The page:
Monday, November 11, 2013

tablet time?

Avid readers will remember that I am not exactly an early adopter of technology. But I am willing to incorporate new tech into my work as long as it's (a) not prohibitively expensive, and (b) is better than the old tech. "Better" may mean fewer transcription errors, faster process, more accurate, or (very rarely), prettier output.

Right now, fieldwork still involves a pile of forms (papers) which are filled out, transcribed as needed, and archived in bankers' boxes.

A tablet is ideal for replacing field log sheets such as groundwater sample logs, where you need to input data on a regular interval. If I have a laptop, I usually use excel-base forms that I can print as a PDF. I haven't found a good app for creating, transferring, and exporting that sort of data yet. Other programs I use, such as those used to generate, export, and manipulate boring logs, don't really have good functionality for tablets yet - they're still essentially the same as for a computer, and they're incredibly awkward to use. Awkward to use is not great if you're trying to keep up with a fast-paced field program.

Has anyone started using a tablet to replace their field forms? If not, do you have a prediction for when this will happen? I know that they've been tried as experiments at various times in the last 3 years or so at the places I've worked, but at least for now, my paperwork is still primarily paper.


Silver Fox said...

I saw this on Twitter after RTing your post: "@sfoxx @Geoblogfeed There's always the "write your own app" option, so you can have exactly what you need on the form." from @jeffersonite -- I don't use apps much, so can't comment on how much effort this would take.

@cbdawson said...

Yes, data collection via handhelds definitely takes place. I have only seen a few generic commercial apps -- most are specific to a particular equipment system or tool, or custom-built by an organization.

If this is for small-scale or personal use and you already have editable forms you like, it might be relatively efficient for you to find a system where you can edit those on a mobile device and cache them locally, then sync back when you are on the network. Some basic file sharing services let you cache them for access when offline. You might need to edit your forms to be more mobile-friendly for easy data friendly, so you'd have multiple form designs.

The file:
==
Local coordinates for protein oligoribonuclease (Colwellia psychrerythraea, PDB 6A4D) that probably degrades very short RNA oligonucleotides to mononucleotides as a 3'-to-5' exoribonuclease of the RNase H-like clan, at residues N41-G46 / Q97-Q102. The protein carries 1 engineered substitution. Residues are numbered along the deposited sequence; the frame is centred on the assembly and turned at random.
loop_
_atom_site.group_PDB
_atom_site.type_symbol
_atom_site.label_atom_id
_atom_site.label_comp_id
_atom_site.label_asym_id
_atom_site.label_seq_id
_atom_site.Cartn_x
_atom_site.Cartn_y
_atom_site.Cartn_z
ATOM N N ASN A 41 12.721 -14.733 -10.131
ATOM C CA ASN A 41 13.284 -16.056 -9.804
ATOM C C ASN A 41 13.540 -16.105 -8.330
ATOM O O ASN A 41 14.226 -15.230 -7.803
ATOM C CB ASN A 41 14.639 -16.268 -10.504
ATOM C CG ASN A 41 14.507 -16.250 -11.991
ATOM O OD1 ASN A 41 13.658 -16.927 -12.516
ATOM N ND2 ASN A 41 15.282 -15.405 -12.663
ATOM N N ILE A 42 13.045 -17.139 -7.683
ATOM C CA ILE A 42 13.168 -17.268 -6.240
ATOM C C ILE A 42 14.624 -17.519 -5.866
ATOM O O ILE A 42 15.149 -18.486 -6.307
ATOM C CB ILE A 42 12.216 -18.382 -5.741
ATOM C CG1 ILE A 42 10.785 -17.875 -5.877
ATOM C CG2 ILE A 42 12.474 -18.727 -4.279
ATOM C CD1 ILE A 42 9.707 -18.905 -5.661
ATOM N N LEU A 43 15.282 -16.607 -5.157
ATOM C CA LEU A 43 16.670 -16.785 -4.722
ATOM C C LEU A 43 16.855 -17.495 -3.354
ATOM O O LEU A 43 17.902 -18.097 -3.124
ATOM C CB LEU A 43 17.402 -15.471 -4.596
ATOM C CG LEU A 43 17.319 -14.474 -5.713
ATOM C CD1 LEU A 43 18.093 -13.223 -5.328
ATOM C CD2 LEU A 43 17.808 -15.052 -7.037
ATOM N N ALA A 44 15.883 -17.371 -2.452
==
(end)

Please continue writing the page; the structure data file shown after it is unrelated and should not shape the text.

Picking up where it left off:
On the other hand, if you are always online, you could create a web form that dumps your data into a database or some other record.

1o2p3e4r5 said...

Tablets and the like are becoming increasingly coming in exploration, for sure. I have logged core, chips, soil samples, etc directly into Acquire on a Toughbook or Tablet for several different employers. I've even entered geotechnical mapping of underground drive walls directly into a tablet.

I have done several seasons of early stage stream sed and soil sampling in the boonies where we used Junos/Trimbles with a software the name of which I'm bizarrely blanking on considering how many hours I spent wrestling with it in camp at night. This is becoming extremely common for that kind of work: the Trimbles give you a form you enter all your data into from drop-downs, capture your GPS position, tag the photo you take with the device of your sample locality, and then show it all to you on a map you upload with all the goodies you want before your poor crew chief spends her night downloading it all and plotting it in Arc while you watch movies in the kitchen tent.

It isn't perfect but MAN did it beat manual data entry into Excel at night (been there many times, never want to go there again).